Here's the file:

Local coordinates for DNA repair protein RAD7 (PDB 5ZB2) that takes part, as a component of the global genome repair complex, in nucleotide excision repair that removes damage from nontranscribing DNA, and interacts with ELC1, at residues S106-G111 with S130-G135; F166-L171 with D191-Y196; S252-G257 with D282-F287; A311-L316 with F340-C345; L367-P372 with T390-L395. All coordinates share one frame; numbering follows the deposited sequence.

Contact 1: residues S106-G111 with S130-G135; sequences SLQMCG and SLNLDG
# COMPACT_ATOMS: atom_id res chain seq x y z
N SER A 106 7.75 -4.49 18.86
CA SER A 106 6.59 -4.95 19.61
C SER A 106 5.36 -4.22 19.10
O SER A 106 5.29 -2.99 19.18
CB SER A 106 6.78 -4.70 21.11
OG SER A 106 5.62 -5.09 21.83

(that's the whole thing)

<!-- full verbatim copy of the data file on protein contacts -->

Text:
Local coordinates for DNA repair protein RAD7 (PDB 5ZB2) that takes part, as a component of the global genome repair complex, in nucleotide excision repair that removes damage from nontranscribing DNA, and interacts with ELC1, at residues S106-G111 with S130-G135; F166-L171 with D191-Y196; S252-G257 with D282-F287; A311-L316 with F340-C345; L367-P372 with T390-L395. All coordinates share one frame; numbering follows the deposited sequence.

Contact 1: residues S106-G111 with S130-G135; sequences SLQMCG and SLNLDG
# COMPACT_ATOMS: atom_id res chain seq x y z
N SER A 106 7.75 -4.49 18.86
CA SER A 106 6.59 -4.95 19.61
C SER A 106 5.36 -4.22 19.10
O SER A 106 5.29 -2.99 19.18
CB SER A 106 6.78 -4.70 21.11
OG SER A 106 5.62 -5.09 21.83